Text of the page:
'If you ask where one finds the value of corporate America, you have to be persuaded that the S&P 500 still represents that,' the president of the Chicago Mercantile Exchange, William Brodsky, said last month.

'But if you talk to people about where growth potential is, they're going to say it's in small and medium-cap stocks.'

Another explanation for Nasdaq's success is the fact that it no longer contains only small stocks. In the 20 years since the market's establishment, start-up computer firms such as Apple, Microsoft and Intel have joined the ranks of the Fortune 500, as have other over-the-counter listings including the cable television giant Tele-Communications, and MCI, the big long-distance telephone carrier.

Indeed some analysts argue that these companies have become the true symbols of American industrial vitality, replacing the tired conglomerates that have become such a drag on the 30-stock Dow Jones Average.

Recent changes in the Dow component list, with declining industrials, for example, replaced by service firms such as Disney and McDonald's, have not gone far enough, says Peter Canelo, principal market strategist at County NatWest USA. 'If Intel had been substituted for IBM 18 months ago, the Dow would be at 3,600 instead of 3,400,' he says.

But maturing American companies no longer 'graduate' from Nasdaq to the Big Board. Despite the NYSE's claims about the superiority of its auction-specialist market over its rival's quote screens, many Wall Street brokers say Nasdaq's lower costs and faster execution have made it the market of choice.

And the growing effectiveness of the Securities and Exchange Commission has quelled the fears of 'Balkanisation' of equity markets expressed when America established its national market system in 1975.

There are important disadvantages to trading through Nasdaq, some of them related to the absence of the market-making specialists who step in to provide liquidity when order imbalances would otherwise halt trading. But most of Nasdaq's drawbacks - illiquidity, as well as volatility and riskiness - are increasingly the drawbacks of trading in any small stock at a time of heavy demand, particularly from unusually large buyers.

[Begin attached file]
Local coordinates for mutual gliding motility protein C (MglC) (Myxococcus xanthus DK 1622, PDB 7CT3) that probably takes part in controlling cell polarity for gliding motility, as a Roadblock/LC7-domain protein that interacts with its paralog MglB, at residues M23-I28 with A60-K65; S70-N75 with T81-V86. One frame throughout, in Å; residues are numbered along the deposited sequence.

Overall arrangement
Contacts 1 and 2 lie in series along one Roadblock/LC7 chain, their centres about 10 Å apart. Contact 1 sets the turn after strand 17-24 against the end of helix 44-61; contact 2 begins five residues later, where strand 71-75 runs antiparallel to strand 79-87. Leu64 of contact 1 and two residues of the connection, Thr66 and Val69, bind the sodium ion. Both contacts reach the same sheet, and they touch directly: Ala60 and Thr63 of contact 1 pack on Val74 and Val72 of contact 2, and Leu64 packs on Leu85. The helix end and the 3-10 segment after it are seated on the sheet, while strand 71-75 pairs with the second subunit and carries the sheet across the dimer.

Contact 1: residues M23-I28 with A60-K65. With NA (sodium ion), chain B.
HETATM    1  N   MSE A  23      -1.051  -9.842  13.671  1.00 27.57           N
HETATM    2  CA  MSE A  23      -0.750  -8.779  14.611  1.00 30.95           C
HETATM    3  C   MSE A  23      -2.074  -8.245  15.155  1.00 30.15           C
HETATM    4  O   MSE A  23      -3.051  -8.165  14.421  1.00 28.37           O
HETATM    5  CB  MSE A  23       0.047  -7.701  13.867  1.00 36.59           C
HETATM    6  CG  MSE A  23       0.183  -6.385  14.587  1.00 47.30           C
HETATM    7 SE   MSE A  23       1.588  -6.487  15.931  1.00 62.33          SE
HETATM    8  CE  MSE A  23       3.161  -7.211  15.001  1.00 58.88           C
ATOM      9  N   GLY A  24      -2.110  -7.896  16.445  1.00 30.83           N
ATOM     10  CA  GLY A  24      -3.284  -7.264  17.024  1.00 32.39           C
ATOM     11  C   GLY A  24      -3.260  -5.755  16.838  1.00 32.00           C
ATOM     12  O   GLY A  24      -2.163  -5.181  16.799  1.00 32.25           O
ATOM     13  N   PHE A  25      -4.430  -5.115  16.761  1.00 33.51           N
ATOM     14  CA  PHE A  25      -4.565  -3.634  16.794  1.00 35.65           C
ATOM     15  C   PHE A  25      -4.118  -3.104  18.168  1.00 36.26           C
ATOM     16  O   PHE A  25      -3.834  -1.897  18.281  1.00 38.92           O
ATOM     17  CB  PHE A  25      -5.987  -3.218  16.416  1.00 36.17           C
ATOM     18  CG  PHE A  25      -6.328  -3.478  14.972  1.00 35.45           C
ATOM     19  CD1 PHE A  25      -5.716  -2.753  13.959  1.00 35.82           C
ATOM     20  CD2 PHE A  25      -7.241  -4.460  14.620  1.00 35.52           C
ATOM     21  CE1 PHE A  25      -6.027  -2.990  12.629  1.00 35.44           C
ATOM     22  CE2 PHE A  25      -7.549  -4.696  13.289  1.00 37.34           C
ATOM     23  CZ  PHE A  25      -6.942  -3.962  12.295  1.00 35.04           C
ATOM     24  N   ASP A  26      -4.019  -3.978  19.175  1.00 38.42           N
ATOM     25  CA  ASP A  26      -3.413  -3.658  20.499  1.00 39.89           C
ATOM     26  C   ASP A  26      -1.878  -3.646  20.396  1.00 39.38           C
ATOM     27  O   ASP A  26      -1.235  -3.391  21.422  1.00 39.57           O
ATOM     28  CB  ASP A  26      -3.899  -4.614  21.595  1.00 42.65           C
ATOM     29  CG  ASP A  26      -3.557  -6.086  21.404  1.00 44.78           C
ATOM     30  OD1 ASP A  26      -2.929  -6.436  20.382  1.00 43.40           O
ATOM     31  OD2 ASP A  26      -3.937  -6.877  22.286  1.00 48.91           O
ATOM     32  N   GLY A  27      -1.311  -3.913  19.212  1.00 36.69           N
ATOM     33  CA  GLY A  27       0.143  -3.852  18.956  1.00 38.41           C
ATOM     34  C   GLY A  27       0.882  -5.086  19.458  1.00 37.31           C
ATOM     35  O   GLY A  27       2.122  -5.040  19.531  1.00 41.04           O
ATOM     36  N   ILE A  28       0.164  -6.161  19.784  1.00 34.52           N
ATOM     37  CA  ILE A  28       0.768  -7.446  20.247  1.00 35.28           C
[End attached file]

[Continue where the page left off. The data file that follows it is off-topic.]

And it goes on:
But the NYSE retains other advantages over its rival, including regulatory protection for its monopoly over trading in most of America's largest firms. Big Board members are banned from trading off- market in the shares of any company listed before 1979. And de-listing requires a two-thirds majority of a company's shareholders.

This summer, the SEC is scheduled to present a long-awaited review of equity-market regulation, and these two NYSE rules may well go by the wayside, despite ferocious lobbying efforts by William Donaldson, the chairman.

The challenge for the NYSE then will be to show that, all things being equal, its order-driven, face- to-face market is indeed more efficient, reliable and safe than an electronic market where buyers and sellers never know each other.

Losing the NYSE's protection will not stop the brokers breathing on Broad Street, according to market analysts. But it will for the first time allow investors to decide on the real value of having a floor under their feet.

(Graphs omitted)